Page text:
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Rails Intro

 In views:
  = debug(@movie)
  = @movie.inspect

create just combines new and save

Once created, object acquires a primary key (id column in every AR model table)"
–  if is nil or x.new_record? is true, x has never been saved"
–  These behaviors inherited from ActiveRecord:: Base—not true of Ruby objects in general"

Assume table fortune_cookies has column fortune_text Which of these instance methods of FortuneCookie < ActiveRecord::Base will not return a silly fortune (if any)?
☐ def silly_fortune_1
      @fortune_text + 'in bed'      
 // this returns an instance variable. but the whole point of active record is to manipulate records in the database.
☐ def silly_fortune_2
    self.fortune_text + 'in bed'                  //this is a method call (getter)
☐ def silly_fortune_3
     fortune_text + 'in bed'                        //this is a method call (getter)
☐ They will all return a silly fortune

The singular name is used for the class uppercase. Singular name is used for the filename lowercase and then the pluralized version lowercase is used for the database table.

Model: CRUD

C: Database Migrate:

 for database schema update, and keeping its version control and roll backs. DB knows which version of migration it has applied so far and it is idempotent to as many times you want to call it, it knows to only do it once.
$ rails generate migration CreateMovies
if it is a new model you have to create new file for it
$ rails db:migrate   
$ rake db:test:prepare    
 # DB test prepare is essentially the equivalent of saying, “ Hey, test environment. I’ ve applied new migrations to my database so just clone the schema that I have and make sure that all the tests see that new schema and the test database too.” Again, it’ s a piece of automation that lets you not have to worry about doing this manually and actually keep everything in line.
$ heroku db:migrate


Movie.where('release_date < :cutoff and
     rating = :rating',
     :rating => 'PG', :cutoff => 1.year.ago)              # give a string and a hash to fill it out.
Movie.where("rating=#{rating}") # BAD IDEA!

Queries are lazy and can be chained
kiddie = Movie.where("rating='G'")
old_kids_films = kiddie.where("release_date < ?",30.years.ago)

old_kids_films.each |f| do    end    # this is when the query is executed. not before


find by id:
Movie.find(3) #exception if not found
Movie.find_by_id(3) # nil if not found
dynamic attribute-based finders:
# you can have lots of attributes in method name and it will generated by method missing if attributes match model columns
Movie.find_by_rating!('PG')        # throws exception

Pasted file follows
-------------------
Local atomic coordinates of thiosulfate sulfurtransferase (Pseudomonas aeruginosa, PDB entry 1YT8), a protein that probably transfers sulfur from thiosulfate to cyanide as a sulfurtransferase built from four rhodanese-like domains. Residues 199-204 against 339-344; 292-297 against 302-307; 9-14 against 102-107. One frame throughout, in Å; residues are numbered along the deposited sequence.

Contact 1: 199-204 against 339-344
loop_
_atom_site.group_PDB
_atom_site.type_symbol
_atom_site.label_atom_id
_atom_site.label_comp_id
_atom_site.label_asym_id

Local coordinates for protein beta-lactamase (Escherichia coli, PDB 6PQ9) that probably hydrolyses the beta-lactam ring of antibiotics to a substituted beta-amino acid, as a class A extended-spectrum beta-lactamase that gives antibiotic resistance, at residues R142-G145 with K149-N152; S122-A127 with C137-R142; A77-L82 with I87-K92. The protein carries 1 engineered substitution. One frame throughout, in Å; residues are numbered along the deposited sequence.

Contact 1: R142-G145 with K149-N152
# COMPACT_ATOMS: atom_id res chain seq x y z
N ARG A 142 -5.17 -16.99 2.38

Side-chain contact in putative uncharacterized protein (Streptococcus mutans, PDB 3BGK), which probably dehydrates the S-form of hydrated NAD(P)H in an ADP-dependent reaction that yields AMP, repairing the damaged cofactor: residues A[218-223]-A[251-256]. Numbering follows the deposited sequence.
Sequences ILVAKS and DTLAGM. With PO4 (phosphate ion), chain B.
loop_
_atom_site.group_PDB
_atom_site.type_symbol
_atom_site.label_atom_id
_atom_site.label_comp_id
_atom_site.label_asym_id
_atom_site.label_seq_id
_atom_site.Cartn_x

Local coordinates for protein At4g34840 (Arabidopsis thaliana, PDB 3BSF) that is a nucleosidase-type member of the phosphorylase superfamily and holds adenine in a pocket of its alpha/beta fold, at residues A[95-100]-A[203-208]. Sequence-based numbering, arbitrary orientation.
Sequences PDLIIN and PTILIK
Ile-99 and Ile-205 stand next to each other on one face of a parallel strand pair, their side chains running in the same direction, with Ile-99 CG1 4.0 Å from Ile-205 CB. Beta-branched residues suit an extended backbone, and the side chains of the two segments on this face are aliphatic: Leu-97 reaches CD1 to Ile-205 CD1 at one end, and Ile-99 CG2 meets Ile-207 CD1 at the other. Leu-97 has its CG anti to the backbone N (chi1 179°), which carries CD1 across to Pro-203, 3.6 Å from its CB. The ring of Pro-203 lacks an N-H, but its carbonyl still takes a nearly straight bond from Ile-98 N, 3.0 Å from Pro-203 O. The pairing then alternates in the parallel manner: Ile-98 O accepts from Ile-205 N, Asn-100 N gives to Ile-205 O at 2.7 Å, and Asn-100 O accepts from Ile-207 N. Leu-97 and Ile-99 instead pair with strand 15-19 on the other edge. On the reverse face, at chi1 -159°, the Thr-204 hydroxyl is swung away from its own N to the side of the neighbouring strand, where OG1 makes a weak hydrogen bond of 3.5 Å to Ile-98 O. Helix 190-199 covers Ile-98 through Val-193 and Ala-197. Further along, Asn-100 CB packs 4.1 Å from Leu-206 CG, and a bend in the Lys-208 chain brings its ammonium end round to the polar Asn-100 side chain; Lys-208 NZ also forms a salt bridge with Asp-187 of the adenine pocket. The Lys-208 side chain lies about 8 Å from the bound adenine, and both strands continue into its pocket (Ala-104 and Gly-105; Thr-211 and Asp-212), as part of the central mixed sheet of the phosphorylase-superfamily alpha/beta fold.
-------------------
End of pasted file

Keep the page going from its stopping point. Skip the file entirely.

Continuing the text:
m=Movie.find_by_title('The Help')"
OR update atomically (transaction) using a hash of all new values for different columns
m.update_attributes      :release_date => '2011-Aug-10'


m = Movie.find_by_name('The Help')
m.destroy    # like finalize in java let a call back to clean up, like foreign keys and ...
OR m.delete    # directly deletes instance
after destroyng, trying to modify the instance will raise an exception

Suppose we’ve done
movie = Movie.where("title='Amelie'")
Then another app changes the movie’s title in the database table directly. Just after that instant, the value of movie:
will not be updated automatically, but can be updated manually by re-executing 
movie = Movie.where("title='Amelie'")

We already know how to add a new model, or change things about an existing model. Now we want to add a new action. A new thing that you can do to a model. To add a new action, remember, what do you need in a model view controller system? Well, in order for the controller to do its work, you've got to be able to get from a URI, to which method in the controller is going to actually handle that, and we saw that the routing subsystem is where that gets done.
routes.rb :    the default setup essentially gives you the routes for all of the 'CRUD actions' on your models. You also need to add the actual code that does the thing

Remember that when we say, " Add controller code," most of the time, really where the action happens is in the model, right? The controller code is really just there to mediate between the views and what's in the model, so the code that you are adding in the controller tends to be pretty small.
You've probably already added the code in the model that does the actual work. All you need to do now is basically connect that to the rest your app.
make sure there is something for it to render


one action can have multiple views associated with it

To add a new action to a Rails app
1. Create route in config/routes.rb if needed
2. Add the action (method) in the appropriate app/controllers/*_controller.rb
3. Ensure there is something for the action to render in app/views/model/action.html.haml

A route consists of both a URI and an HTTP method. A route URI may be generated by Rails URI helpers



$ cd ~/Documents
$ mkdir temp
$ rails new myrottenpotatoes -t   # to avoid generating default test directories as we want to use rspec.

if you go to http://localhost:3000/movies it says undefined route

$rake routes   # shows no route
modify config/routes.rb
  resource :movies
  root :to => redirect(‘/movies’)

$rake routes   # shows routes for movie

if you go to http://localhost:3000/movies now it says undefined controller